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‘I am come to send fire on the earth; and what will I, if it be already kindled!’—LUKE xii. 49.

We have here one of the rare glimpses which our Lord gives us into His inmost heart, His thought of His mission, and His feelings about it. If familiarity had not weakened the impression, and dulled the edge, of these words, how startling they would seem to us! ‘I am come’—then, He was, before He came, and He came by His own voluntary act. A Jewish peasant says that He is going to set the world on fire-and He did it. But the triumphant certitude and consciousness of a large world-wide mission is all shadowed in the next clause. I need not trouble you with questions as to the precise translation of the words that follow. There may be differences of opinion about that, but I content myself with simply suggesting that a fair representation of the meaning would be, ‘How I wish that it was already kindled!’ There is a longing to fulfil the purpose of His coming and a sense that something has to be done first, and what that something if, our Lord goes on to say in the next verse. This desirable end can only be reached through a preliminary painful ordeal, ‘but I have a baptism to be baptized with, and how am I straitened till it be accomplished.’ If I might use such an incongruous figure, the fire that is to flash and flame through the world emerges from the dark waters of that baptism. Our Lord goes on still further to dwell upon the consequence of His mission and of His sufferings. And that, too, shadows the first triumphant thought of the fire that He was to send on earth. For, the baptism being accomplished, and the fire therefore being set at liberty to flame through the world, what follows? Glad reception? Yes, and angry rejection. Suppose ye that I am come to give peace on earth? I tell you, nay! but rather division.’ The fire, the baptism, and the sword; these three may sum up our Lord’s vision of the purpose, means, and mingled result of His mission. But it is only with regard to the first of these that I wish to speak now.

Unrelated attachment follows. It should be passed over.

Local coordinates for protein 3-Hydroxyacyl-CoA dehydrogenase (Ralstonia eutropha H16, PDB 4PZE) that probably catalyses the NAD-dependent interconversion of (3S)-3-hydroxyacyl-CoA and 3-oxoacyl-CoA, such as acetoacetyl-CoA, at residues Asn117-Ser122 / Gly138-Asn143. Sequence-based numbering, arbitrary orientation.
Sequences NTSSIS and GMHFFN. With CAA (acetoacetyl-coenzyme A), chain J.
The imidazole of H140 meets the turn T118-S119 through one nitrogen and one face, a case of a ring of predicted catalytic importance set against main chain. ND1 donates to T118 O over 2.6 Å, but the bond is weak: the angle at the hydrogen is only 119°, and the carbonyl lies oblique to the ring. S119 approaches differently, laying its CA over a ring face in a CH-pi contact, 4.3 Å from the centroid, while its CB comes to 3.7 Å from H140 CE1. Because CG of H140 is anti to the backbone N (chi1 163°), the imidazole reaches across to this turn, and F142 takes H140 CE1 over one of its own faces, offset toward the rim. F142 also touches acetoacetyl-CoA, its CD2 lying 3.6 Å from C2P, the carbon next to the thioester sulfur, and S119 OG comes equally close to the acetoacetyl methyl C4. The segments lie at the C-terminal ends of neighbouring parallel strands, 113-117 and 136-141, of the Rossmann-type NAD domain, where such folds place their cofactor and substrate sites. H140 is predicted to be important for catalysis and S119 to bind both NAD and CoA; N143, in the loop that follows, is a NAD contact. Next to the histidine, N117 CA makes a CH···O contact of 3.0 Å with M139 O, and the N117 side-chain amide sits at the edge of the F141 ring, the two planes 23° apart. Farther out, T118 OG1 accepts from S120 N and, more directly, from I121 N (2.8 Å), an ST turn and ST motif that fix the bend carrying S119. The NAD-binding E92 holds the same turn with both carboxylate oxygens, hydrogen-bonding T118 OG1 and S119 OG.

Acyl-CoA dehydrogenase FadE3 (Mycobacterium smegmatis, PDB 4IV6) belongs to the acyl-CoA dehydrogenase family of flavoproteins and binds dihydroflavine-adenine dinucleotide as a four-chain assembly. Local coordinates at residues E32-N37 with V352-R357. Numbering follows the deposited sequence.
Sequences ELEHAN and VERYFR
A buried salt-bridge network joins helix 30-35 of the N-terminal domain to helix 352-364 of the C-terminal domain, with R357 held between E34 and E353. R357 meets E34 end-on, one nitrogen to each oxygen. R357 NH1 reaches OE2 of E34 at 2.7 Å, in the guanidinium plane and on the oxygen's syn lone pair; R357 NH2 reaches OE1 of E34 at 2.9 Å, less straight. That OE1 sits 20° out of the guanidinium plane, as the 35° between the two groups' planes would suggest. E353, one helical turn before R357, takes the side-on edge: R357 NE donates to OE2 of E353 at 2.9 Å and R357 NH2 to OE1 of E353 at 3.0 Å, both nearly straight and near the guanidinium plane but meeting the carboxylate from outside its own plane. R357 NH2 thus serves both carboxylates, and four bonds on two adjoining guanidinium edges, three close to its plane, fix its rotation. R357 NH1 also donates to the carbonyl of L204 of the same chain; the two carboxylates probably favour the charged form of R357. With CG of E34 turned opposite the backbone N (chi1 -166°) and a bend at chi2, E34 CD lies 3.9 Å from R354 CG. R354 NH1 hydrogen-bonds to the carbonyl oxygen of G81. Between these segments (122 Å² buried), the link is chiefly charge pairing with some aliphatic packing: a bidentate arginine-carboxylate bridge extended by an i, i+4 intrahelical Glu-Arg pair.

I. The fire which Christ longed to cast upon the earth.

Now, opinions differ as to what is meant by this fire Some would have, it to mean the glow of love kindled in believing hearts, and others explain it by other human emotions or by the transformation effected in the world by Christ’s coming. But while these things are the results of the fire kindled on earth, that fire itself means not these effects, but the cause of them. It is brought before it kindles a flame on earth.

He does not kindle it simply in humanity, but He launches it into the midst of humanity. It is something from above that He flings down upon the earth. So it is not merely a quickened intelligence, a higher moral life, or any other of the spiritual and religious transformations which are effected in the world by the mission of Christ that is primarily to be kept in view here, but it is the Heaven-sent cause of these transformations and that flame. If we catch the celestial fire, we shall flash and blaze, but the fire which we catch is not originated on earth. In a word it is God’s Divine Spirit which Christ came to communicate to the world.

I need not remind you, I suppose, how such an interpretation of the words before us is in entire correspondence with the symbolism both of the Old and New Testament. I do not dwell upon the former at all, and with regard to the latter I need only remind you of the great words by which the Forerunner of the Lord set forth His mighty work, in contrast with the superficial cleansing which John himself had to proclaim. ‘I indeed baptize you with water, but He shall baptize you with the Holy Ghost and with fire.’ I need only point to the Pentecost, and the symbol there, of which the central point was the cloven tongues, which symbolised not only the speech which follows from all deep conviction, but the descent from above of the Spirit of God, who is the Spirit of burning, on each bowed and willing head. With these analogies to guide us, I think we shall not go far wrong if we see in the words of my text our Lord’s great symbolical promise that the issue of His mission shall be to bring into the heart of the world, so to speak, and to lodge in the midst of humanity which is one great whole, a new divine influence that shall flame and burn through the world.

So, then, my text opens out into thoughts of the many-sided applications of this symbol. What hopes for the world and ourselves are suggested by that fire? Let us stick to the symbol closely, and we shall then best understand the many-sided blessings that flash and coruscate in the gift of the Spirit.